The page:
How can I make sure that both the wired and wireless have the same gateway IP

I have the following setup...
Comcast Modem/Router - IP Gateway of
24-port D-Link DES-1024D Switch
Dlink DIR 615 Wireless router

All the PC's in the office are networked together with a gateway of and ip address of 10.1.10.something
They are all on the same workgroup...and have no issue accessing shared files and shared software...
The wireless in the office has the gateway of and each wireless client has an ip of 192.168.0.something...
I need to make sure that the wireless iPads are on the same network...
How can I make sure that each wireless iPad and each wired PC all work together...thanks in advance
Daniel FishkinOwner and Principal ConsultantAsked:
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Put the Wireless access point in as a bridge

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I believe if you have the main router itself has a wireless module installed that it is the best and easiest way, but not sure with the brand you are mentioning. Cisco has this feature where you can add wireless module as far as I know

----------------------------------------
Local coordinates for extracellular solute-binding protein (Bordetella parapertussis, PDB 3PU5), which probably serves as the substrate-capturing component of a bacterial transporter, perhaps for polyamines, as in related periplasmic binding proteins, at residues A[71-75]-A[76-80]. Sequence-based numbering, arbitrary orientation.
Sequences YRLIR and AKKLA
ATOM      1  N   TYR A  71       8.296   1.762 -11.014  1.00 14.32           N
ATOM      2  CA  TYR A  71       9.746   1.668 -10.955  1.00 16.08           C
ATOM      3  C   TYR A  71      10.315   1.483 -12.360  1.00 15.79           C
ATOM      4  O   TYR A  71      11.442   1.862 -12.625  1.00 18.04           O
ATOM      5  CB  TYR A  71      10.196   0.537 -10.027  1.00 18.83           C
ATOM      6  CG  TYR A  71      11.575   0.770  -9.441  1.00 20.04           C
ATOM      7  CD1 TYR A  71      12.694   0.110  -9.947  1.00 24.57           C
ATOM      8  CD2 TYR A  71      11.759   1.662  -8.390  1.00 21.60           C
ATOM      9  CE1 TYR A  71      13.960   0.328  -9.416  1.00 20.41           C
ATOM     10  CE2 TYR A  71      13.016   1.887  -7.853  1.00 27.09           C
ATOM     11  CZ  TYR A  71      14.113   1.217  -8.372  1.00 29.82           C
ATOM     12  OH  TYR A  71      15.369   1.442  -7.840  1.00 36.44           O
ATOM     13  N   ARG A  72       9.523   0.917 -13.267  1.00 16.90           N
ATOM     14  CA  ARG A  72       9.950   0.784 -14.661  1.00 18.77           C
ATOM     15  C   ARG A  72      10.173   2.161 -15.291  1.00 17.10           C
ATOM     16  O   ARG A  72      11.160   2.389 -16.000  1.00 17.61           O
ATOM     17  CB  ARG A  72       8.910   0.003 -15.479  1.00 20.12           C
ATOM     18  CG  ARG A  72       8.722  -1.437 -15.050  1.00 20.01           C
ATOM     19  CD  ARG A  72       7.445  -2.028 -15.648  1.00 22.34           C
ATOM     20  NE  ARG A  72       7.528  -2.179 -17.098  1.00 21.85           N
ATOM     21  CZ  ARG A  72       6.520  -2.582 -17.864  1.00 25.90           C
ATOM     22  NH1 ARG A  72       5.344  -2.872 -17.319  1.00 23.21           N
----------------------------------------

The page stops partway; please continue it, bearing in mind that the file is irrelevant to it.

Or I was just discussing this with my colleague who is networking guy

You can disable the DHCP feature on your Wireless AP and configure it to take the DHCP settings from the DHCP server in the wired network. I guess in your case it is the Router itself is configured as DHCP, right ?

Then the wireless and wired should be on the same network - just give it a try
Daniel FishkinOwner and Principal ConsultantAuthor Commented:
Thanks for all the support...I will try these steps Thursday when I go into the office...
Fred MarshallPrincipalCommented:
Here's how:

- Assign the LAN side of the router a static IP address that's on the LAN subnet.
- Plug the LAN into the *LAN* side of the wireless device.
- Leave the WAN/Internet side of the wireless device disconnected.
- You can leave the WAN side set to get an IP address automatically via DHCP.. it won't matter.
- Turn off DHCP on the wireless device.

Now the device acts like a wireless access point for wireless clients and it's acting as a simple switch on the network.  Thus wireless clients look to the "normal" LAN DHCP server and gateway.

When a wireless client "connects", the first thing that happens is that it gets connected to this switch.  The next thing that happens is it looks to get an IP address, etc.  Since it's connected to the switch, the DHCP process takes place between the wireless client and the LAN DHCP server.  Once it has a LAN IP address, DNS address, etc. then it's on the LAN like any other client.
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